PITTSBURGH - Depending on what's happened in the last five minutes, there are about half a dozen NFL teams looking for a head coach.
The interview process is underway, with some hot candidates visiting three or four teams to make their case for one of the openings.
One of the vacancies was in Tampa Bay, where Lovie Smith was hired to replace Greg Schiano.
But reports indicate that Smith wasn't the Buccaneers' first choice. They say that Tampa Bay sought out Bill Cowher, who has been working for CBS since he left the Pittsburgh Steelers following the 2006 season.
Cowher rejected Tampa Bay, just as he's said no to other coaching opportunities.
When he left the Steelers, the assumption was he would sit out a season or two, then jump back into the competition.
It hasn't happened, and it may not happen.
Cowher has a different life now, one that still includes a strong connection to the NFL, but without the stress and 15-hour workdays that coaches endure.
He still has a seven-figure income with CBS. He has the high visibility that gives him a chance to land speaking jobs and endorsement deals.
Cowher divides his time between his home in North Carolina and a residence in Manhattan. His life away from work is much different. His wife Kaye died in 2010. His three daughters are grown and on their own.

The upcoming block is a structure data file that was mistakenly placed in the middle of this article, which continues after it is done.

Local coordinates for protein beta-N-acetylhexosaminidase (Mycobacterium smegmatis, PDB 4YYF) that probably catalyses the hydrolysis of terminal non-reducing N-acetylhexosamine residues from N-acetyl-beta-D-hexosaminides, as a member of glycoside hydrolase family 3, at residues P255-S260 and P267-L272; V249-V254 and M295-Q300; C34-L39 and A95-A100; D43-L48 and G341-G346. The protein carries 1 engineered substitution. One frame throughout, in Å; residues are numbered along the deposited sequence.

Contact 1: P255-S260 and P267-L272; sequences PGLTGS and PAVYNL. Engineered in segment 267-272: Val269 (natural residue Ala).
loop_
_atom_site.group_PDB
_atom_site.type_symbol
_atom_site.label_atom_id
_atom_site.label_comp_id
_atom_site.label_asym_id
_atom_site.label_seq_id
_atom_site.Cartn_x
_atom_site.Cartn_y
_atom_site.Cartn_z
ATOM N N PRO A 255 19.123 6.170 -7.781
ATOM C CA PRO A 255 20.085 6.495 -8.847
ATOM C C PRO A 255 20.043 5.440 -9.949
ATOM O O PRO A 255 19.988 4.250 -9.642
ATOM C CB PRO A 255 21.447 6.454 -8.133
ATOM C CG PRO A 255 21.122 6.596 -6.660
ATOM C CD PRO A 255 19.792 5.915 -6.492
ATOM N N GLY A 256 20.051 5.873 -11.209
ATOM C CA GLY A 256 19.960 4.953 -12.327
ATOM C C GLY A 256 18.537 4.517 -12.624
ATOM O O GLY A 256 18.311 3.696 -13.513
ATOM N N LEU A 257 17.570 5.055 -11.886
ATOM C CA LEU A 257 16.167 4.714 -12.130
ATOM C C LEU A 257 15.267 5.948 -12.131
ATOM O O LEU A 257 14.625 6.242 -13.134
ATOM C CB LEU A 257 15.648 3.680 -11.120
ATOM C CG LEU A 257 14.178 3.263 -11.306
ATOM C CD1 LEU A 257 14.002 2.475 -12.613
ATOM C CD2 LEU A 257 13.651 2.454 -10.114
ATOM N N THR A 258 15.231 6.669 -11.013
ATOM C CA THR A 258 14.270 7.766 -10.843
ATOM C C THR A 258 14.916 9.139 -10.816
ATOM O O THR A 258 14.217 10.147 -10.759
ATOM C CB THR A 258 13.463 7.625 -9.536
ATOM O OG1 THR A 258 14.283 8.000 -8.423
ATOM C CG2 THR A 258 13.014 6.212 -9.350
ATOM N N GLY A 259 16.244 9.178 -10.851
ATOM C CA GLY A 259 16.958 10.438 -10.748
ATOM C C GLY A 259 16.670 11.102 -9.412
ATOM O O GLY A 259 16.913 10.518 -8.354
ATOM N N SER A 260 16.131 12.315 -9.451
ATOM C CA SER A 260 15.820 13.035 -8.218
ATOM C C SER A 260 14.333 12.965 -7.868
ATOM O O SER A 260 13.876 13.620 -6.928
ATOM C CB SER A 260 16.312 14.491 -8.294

Cowher has been in a relationship with musical artist Queen V (Veronica Stigeler) and even appears in one of her videos.
Someone who is close to him has maintained that Cowher has three criteria for any coaching job:
1. The organization has to be committed to winning, backing that with money. Obviously NFL teams are limited by the salary cap, but a team must be willing to spend for assistant coaches, support staff and scouts. That means the Cincinnati Bengals would be eliminated.
2. The organization has to give Cowher free reign with no meddling. This would obviously exclude teams owned by Jerry Jones (Dallas) and Daniel Snyder (Washington), to name two.
3. The team has to have a franchise-caliber quarterback. Clearly, this means no Cleveland Browns-type scenario.
Those restrictions eliminate a lot of NFL teams. Cowher turns 57 this spring. The guess is that he'll be fine if he never work an NFL sideline again.
Word is the Cleveland Browns will spend about $30 million to pay off the coaches who were fired on the last day of the season.
Rob Chudzinski, who was dismissed after one season as head coach, had three years left on his contract.
The Browns also spent heavily coordinators Norv Turner (offense) and Ray Horton (defense).
When the Browns settle on a new coach, he will be allowed to pick his own staff, and ownership will pay off Chudzinki's assistants.
For all the calamity that an 8-8 Steelers season causes, the Browns' situation reminds us that things could be a lot worse.
Mehno can be reached at firstname.lastname@example.org